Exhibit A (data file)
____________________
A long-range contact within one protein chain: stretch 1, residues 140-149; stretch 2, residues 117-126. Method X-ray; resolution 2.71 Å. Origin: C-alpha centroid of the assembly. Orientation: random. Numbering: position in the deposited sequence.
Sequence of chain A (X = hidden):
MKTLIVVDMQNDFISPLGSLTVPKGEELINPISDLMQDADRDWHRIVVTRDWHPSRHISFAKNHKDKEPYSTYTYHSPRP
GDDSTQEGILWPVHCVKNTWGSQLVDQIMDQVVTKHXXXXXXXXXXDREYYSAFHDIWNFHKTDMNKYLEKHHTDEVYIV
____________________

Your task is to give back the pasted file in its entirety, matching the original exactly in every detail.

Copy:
A long-range contact within one protein chain: stretch 1, residues 140-149; stretch 2, residues 117-126. Method X-ray; resolution 2.71 Å. Origin: C-alpha centroid of the assembly. Orientation: random. Numbering: position in the deposited sequence.
Sequence of chain A (X = hidden):
MKTLIVVDMQNDFISPLGSLTVPKGEELINPISDLMQDADRDWHRIVVTRDWHPSRHISFAKNHKDKEPYSTYTYHSPRP
GDDSTQEGILWPVHCVKNTWGSQLVDQIMDQVVTKHXXXXXXXXXXDREYYSAFHDIWNFHKTDMNKYLEKHHTDEVYIV